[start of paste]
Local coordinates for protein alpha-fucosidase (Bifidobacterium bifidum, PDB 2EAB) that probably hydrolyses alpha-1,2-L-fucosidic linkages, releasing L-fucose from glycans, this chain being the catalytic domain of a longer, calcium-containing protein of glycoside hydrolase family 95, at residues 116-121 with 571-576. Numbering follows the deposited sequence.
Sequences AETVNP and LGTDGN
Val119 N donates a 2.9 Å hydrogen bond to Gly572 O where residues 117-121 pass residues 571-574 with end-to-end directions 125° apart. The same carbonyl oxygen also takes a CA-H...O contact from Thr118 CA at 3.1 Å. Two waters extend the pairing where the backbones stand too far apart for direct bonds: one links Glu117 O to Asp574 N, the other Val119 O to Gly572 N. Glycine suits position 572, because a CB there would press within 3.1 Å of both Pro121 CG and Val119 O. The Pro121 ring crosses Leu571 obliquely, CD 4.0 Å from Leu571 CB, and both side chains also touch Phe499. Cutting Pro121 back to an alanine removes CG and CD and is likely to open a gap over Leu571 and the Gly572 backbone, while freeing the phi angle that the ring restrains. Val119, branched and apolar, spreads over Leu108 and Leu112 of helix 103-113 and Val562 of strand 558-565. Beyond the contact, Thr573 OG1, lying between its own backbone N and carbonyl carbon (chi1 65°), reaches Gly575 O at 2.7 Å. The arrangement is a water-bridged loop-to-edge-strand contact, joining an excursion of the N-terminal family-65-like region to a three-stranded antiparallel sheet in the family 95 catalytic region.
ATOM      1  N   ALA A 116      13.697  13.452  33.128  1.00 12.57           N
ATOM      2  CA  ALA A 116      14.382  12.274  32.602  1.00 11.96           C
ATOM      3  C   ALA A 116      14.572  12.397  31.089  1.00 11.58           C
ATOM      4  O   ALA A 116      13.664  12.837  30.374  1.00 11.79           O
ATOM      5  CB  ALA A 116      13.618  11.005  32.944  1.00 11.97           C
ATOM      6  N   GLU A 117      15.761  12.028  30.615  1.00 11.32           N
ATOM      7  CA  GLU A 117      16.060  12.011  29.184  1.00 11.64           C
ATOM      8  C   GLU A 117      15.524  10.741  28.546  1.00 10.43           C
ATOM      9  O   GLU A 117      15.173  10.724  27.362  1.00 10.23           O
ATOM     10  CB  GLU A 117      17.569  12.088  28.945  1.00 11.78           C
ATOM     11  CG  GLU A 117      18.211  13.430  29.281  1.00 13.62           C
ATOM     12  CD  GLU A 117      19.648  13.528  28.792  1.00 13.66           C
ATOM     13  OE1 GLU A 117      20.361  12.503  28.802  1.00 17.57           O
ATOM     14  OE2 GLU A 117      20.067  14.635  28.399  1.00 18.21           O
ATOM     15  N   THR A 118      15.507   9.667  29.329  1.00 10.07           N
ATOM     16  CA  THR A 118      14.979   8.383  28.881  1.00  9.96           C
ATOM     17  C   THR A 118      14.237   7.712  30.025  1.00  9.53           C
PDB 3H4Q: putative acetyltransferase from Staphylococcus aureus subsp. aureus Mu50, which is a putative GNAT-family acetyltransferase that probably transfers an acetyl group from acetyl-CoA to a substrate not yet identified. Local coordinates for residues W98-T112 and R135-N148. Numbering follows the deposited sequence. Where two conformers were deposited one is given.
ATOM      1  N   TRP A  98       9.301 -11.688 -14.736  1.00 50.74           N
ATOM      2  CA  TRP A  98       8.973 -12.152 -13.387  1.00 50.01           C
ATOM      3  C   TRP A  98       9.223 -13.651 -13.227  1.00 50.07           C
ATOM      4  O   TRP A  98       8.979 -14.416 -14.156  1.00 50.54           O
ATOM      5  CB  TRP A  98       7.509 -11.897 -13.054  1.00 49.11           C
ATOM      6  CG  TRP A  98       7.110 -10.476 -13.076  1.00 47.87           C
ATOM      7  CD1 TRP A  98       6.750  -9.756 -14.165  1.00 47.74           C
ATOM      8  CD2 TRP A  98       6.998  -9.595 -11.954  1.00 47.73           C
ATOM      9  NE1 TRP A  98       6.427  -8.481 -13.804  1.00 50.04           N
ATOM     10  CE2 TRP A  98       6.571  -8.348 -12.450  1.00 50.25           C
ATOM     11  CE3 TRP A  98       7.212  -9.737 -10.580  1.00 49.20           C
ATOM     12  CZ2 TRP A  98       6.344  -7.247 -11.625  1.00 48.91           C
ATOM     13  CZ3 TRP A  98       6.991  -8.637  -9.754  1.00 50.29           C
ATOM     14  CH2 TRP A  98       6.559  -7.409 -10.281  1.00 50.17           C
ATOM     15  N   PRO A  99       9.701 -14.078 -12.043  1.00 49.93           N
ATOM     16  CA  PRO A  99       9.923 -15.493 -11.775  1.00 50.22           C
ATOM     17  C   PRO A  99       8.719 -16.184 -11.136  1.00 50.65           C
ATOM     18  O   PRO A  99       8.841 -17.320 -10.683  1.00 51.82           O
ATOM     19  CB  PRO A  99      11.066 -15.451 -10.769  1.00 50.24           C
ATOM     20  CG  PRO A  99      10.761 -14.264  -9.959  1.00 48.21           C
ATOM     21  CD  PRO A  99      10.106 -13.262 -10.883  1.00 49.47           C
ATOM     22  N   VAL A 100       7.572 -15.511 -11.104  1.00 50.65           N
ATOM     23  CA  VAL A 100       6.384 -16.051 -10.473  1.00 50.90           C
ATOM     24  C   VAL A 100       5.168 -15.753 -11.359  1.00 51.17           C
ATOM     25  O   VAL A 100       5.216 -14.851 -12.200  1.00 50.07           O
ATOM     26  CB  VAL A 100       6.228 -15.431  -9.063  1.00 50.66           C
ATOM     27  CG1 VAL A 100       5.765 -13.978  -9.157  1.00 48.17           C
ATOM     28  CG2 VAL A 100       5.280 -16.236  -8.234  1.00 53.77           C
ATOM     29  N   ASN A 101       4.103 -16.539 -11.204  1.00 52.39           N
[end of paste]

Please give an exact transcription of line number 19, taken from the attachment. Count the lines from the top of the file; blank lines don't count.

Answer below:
ATOM     16  CA  THR A 118      14.979   8.383  28.881  1.00  9.96           C